A hypothetical scenario:
Your little boy lies in a hospital bed, stricken by a mysterious, potentially fatal disease. You are frightened and in despair.
But your community rallies around you. Soon, the whole town is talking about your ordeal. Neighbors you've never spoken to send cards. Co-workers you've never socialized with send encouraging text messages.
None of it changes the objective fact of your son's condition, doesn't kill a virus, lessen a fever or ease his pain. All it does is tell you that you and your child are being thought of, that you are not alone.
So is that "pathetic"?
Rush Limbaugh would say it was. The National Review would find it "simple-minded." George F. Will would regard it as "an exercise in self-esteem."
Or at least, that is what they have said about a roughly analogous situation.
You probably know the story. A terrorist group in Nigeria kidnaps nearly 300 school girls. The reason is found in the abhorrent ideology from which it derives its name: Boko Haram -- Western Education Is Forbidden. The families of the girls turn to their government for help and it shrugs. The story is likewise ignored in America by "news" media too busy handicapping the chances of Hillary Clinton's grandchild in the 2054 midterms to bother with anything so picayune as a mass kidnapping.
So supporters take to Twitter with a hashtag: #BringBackOurGirls. It spreads like fire. Michelle Obama, Ellen DeGeneres, Malala Yousafzai, Jesse Jackson, Amy Poehler and millions of lesser-known names all join the campaign.
Does it "solve" the problem? Of course not. Who would be so naive as to think it would? Is it the only thing we should be doing in response? Again, no.
But does the international attention spur Nigeria's lackadaisical government to take the abduction more seriously and to accept international help -- including from the United States -- it has previously spurned? Yes. Does the hashtag campaign force media to pay attention to a tragedy that was being ignored? Again, yes. Moreover, it delivers to the parents of these girls the same simple, sustaining message as the cards and texts in the hypothetical above: We are with you.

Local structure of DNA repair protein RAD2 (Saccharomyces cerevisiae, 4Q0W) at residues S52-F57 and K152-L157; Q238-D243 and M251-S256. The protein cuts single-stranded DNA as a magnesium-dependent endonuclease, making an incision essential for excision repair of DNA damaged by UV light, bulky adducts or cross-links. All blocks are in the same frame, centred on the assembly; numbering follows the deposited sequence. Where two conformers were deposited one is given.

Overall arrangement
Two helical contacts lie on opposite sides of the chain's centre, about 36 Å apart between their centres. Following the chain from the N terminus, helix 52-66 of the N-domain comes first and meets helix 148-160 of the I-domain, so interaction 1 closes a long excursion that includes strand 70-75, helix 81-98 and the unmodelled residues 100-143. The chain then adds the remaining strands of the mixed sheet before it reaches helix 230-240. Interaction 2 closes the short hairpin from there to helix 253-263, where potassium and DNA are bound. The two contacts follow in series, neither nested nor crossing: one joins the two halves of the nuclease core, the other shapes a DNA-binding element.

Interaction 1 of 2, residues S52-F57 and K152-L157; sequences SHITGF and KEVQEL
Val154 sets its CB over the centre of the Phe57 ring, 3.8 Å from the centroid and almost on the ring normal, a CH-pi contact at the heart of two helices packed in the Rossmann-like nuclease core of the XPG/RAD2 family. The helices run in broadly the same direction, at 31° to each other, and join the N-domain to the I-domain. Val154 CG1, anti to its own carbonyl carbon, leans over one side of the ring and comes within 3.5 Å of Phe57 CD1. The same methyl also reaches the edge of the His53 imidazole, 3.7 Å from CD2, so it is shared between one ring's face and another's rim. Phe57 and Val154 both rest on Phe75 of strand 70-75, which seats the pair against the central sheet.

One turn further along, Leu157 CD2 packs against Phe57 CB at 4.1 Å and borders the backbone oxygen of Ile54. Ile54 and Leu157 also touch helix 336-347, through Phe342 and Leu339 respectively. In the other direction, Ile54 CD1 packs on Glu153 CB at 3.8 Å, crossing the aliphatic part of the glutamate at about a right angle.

It's hard to see how anyone -- anyone -- could regard that as a bad thing. But at least some political conservatives do. As noted, Limbaugh, Will and the National Review have all pronounced themselves unimpressed. Donald Trump, Ann Coulter and Fox's Steve Doocy have also made attempts at ridicule.
There is something more than usually saddening about that.
It is a truth curdling into cliche that American politics is riven by a partisan gap, left wing and right wing estranged from each other like the husband and wife in some long, bad marriage. But in its behavior here, the right does not so much seem estranged from a competing ideology as from its own humanity.
How is an expression of caring, concern and outrage deemed worthy of mockery and condemnation? Are these people truly that corroded with cynicism and bile? Is their criticism now just a tic, a reflex bypassing thought? Is every damn thing to be reduced to politics?
Once upon a time, we put politics to the side when tragedy came. Nowadays, that's something we seem less and less able -- or willing -- to do. That's a tragedy in itself.
Nearly 300 innocent girls were taken by madmen. Celebrities, political figures and everyday people wrote the social media equivalent of a petition to express their concern. That simple gesture begat a controversy -- and gave us a sobering new measurement of that partisan gap.
Apparently, it's so wide even compassion cannot get across.
Leonard Pitts Jr. is a columnist for the Miami Herald.